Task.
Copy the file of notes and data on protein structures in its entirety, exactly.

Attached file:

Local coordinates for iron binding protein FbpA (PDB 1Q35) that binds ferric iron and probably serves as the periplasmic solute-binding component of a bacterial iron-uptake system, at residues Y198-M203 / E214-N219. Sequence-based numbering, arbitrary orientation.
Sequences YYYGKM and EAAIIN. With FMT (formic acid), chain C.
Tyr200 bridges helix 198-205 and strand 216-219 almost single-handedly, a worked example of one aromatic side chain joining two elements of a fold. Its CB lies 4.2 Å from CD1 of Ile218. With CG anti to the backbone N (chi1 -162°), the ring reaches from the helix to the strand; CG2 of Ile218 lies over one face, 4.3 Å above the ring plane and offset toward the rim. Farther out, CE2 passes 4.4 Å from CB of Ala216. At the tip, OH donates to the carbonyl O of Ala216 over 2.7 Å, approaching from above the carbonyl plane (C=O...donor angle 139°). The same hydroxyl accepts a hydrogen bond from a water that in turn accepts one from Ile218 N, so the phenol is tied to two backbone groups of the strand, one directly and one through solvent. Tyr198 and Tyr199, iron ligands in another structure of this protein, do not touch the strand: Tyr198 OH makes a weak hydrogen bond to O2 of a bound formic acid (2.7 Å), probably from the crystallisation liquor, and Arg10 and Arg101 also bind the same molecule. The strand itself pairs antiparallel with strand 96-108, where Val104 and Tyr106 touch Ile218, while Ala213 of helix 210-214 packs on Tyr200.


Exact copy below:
Local coordinates for iron binding protein FbpA (PDB 1Q35) that binds ferric iron and probably serves as the periplasmic solute-binding component of a bacterial iron-uptake system, at residues Y198-M203 / E214-N219. Sequence-based numbering, arbitrary orientation.
Sequences YYYGKM and EAAIIN. With FMT (formic acid), chain C.
Tyr200 bridges helix 198-205 and strand 216-219 almost single-handedly, a worked example of one aromatic side chain joining two elements of a fold. Its CB lies 4.2 Å from CD1 of Ile218. With CG anti to the backbone N (chi1 -162°), the ring reaches from the helix to the strand; CG2 of Ile218 lies over one face, 4.3 Å above the ring plane and offset toward the rim. Farther out, CE2 passes 4.4 Å from CB of Ala216. At the tip, OH donates to the carbonyl O of Ala216 over 2.7 Å, approaching from above the carbonyl plane (C=O...donor angle 139°). The same hydroxyl accepts a hydrogen bond from a water that in turn accepts one from Ile218 N, so the phenol is tied to two backbone groups of the strand, one directly and one through solvent. Tyr198 and Tyr199, iron ligands in another structure of this protein, do not touch the strand: Tyr198 OH makes a weak hydrogen bond to O2 of a bound formic acid (2.7 Å), probably from the crystallisation liquor, and Arg10 and Arg101 also bind the same molecule. The strand itself pairs antiparallel with strand 96-108, where Val104 and Tyr106 touch Ile218, while Ala213 of helix 210-214 packs on Tyr200.